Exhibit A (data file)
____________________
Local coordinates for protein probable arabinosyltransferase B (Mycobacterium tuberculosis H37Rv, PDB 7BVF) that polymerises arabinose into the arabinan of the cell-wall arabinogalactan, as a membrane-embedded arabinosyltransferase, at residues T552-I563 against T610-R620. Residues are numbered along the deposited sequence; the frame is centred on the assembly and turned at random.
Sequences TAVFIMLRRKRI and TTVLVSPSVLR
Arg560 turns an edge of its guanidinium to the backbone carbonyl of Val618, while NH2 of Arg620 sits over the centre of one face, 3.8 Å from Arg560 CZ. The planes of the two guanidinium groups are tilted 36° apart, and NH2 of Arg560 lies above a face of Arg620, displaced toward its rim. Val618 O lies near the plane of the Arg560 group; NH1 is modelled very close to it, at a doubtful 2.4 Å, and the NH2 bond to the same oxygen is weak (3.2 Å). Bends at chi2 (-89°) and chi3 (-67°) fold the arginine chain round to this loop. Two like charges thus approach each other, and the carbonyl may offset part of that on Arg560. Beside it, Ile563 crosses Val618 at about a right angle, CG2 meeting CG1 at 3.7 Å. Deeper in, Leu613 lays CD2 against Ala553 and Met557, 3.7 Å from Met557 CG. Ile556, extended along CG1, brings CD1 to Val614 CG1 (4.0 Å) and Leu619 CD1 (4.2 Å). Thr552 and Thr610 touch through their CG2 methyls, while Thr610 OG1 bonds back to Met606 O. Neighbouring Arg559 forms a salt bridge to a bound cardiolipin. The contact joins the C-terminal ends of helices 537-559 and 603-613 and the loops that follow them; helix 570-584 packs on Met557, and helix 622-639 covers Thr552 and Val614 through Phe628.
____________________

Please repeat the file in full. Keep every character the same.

Local coordinates for protein probable arabinosyltransferase B (Mycobacterium tuberculosis H37Rv, PDB 7BVF) that polymerises arabinose into the arabinan of the cell-wall arabinogalactan, as a membrane-embedded arabinosyltransferase, at residues T552-I563 against T610-R620. Residues are numbered along the deposited sequence; the frame is centred on the assembly and turned at random.
Sequences TAVFIMLRRKRI and TTVLVSPSVLR
Arg560 turns an edge of its guanidinium to the backbone carbonyl of Val618, while NH2 of Arg620 sits over the centre of one face, 3.8 Å from Arg560 CZ. The planes of the two guanidinium groups are tilted 36° apart, and NH2 of Arg560 lies above a face of Arg620, displaced toward its rim. Val618 O lies near the plane of the Arg560 group; NH1 is modelled very close to it, at a doubtful 2.4 Å, and the NH2 bond to the same oxygen is weak (3.2 Å). Bends at chi2 (-89°) and chi3 (-67°) fold the arginine chain round to this loop. Two like charges thus approach each other, and the carbonyl may offset part of that on Arg560. Beside it, Ile563 crosses Val618 at about a right angle, CG2 meeting CG1 at 3.7 Å. Deeper in, Leu613 lays CD2 against Ala553 and Met557, 3.7 Å from Met557 CG. Ile556, extended along CG1, brings CD1 to Val614 CG1 (4.0 Å) and Leu619 CD1 (4.2 Å). Thr552 and Thr610 touch through their CG2 methyls, while Thr610 OG1 bonds back to Met606 O. Neighbouring Arg559 forms a salt bridge to a bound cardiolipin. The contact joins the C-terminal ends of helices 537-559 and 603-613 and the loops that follow them; helix 570-584 packs on Met557, and helix 622-639 covers Thr552 and Val614 through Phe628.